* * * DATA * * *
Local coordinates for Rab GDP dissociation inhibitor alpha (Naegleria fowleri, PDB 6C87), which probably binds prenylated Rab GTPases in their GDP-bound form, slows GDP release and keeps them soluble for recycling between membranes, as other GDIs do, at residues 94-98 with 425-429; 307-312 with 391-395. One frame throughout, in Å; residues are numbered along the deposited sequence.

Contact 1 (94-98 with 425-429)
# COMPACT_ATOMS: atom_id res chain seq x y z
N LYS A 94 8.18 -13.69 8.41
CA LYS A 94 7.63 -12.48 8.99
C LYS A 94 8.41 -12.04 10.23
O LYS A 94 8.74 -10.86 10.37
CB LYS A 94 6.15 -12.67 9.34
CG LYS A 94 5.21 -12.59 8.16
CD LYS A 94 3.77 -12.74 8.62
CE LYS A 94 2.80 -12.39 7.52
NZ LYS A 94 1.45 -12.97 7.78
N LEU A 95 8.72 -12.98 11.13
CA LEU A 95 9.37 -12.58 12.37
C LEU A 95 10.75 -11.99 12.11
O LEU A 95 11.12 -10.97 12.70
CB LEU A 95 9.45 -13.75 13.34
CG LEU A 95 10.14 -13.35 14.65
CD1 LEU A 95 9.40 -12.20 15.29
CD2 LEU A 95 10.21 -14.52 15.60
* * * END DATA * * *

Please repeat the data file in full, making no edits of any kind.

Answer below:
Local coordinates for Rab GDP dissociation inhibitor alpha (Naegleria fowleri, PDB 6C87), which probably binds prenylated Rab GTPases in their GDP-bound form, slows GDP release and keeps them soluble for recycling between membranes, as other GDIs do, at residues 94-98 with 425-429; 307-312 with 391-395. One frame throughout, in Å; residues are numbered along the deposited sequence.

Contact 1 (94-98 with 425-429)
# COMPACT_ATOMS: atom_id res chain seq x y z
N LYS A 94 8.18 -13.69 8.41
CA LYS A 94 7.63 -12.48 8.99
C LYS A 94 8.41 -12.04 10.23
O LYS A 94 8.74 -10.86 10.37
CB LYS A 94 6.15 -12.67 9.34
CG LYS A 94 5.21 -12.59 8.16
CD LYS A 94 3.77 -12.74 8.62
CE LYS A 94 2.80 -12.39 7.52
NZ LYS A 94 1.45 -12.97 7.78
N LEU A 95 8.72 -12.98 11.13
CA LEU A 95 9.37 -12.58 12.37
C LEU A 95 10.75 -11.99 12.11
O LEU A 95 11.12 -10.97 12.70
CB LEU A 95 9.45 -13.75 13.34
CG LEU A 95 10.14 -13.35 14.65
CD1 LEU A 95 9.40 -12.20 15.29
CD2 LEU A 95 10.21 -14.52 15.60